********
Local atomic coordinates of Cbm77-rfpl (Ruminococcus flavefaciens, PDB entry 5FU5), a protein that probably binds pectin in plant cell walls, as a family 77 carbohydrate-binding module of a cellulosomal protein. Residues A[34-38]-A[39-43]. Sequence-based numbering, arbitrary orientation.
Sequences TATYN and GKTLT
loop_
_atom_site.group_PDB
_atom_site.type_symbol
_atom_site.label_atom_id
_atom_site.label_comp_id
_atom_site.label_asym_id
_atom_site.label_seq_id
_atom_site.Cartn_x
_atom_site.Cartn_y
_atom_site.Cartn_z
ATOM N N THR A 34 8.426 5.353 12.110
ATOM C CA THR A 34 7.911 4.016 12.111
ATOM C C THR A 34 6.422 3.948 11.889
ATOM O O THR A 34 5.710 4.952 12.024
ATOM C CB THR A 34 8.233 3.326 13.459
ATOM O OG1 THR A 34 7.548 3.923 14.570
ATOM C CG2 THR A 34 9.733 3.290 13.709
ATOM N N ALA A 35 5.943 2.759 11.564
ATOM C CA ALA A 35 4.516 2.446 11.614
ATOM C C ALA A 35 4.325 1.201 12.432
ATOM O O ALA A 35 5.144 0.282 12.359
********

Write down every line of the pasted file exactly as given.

Local atomic coordinates of Cbm77-rfpl (Ruminococcus flavefaciens, PDB entry 5FU5), a protein that probably binds pectin in plant cell walls, as a family 77 carbohydrate-binding module of a cellulosomal protein. Residues A[34-38]-A[39-43]. Sequence-based numbering, arbitrary orientation.
Sequences TATYN and GKTLT
loop_
_atom_site.group_PDB
_atom_site.type_symbol
_atom_site.label_atom_id
_atom_site.label_comp_id
_atom_site.label_asym_id
_atom_site.label_seq_id
_atom_site.Cartn_x
_atom_site.Cartn_y
_atom_site.Cartn_z
ATOM N N THR A 34 8.426 5.353 12.110
ATOM C CA THR A 34 7.911 4.016 12.111
ATOM C C THR A 34 6.422 3.948 11.889
ATOM O O THR A 34 5.710 4.952 12.024
ATOM C CB THR A 34 8.233 3.326 13.459
ATOM O OG1 THR A 34 7.548 3.923 14.570
ATOM C CG2 THR A 34 9.733 3.290 13.709
ATOM N N ALA A 35 5.943 2.759 11.564
ATOM C CA ALA A 35 4.516 2.446 11.614
ATOM C C ALA A 35 4.325 1.201 12.432
ATOM O O ALA A 35 5.144 0.282 12.359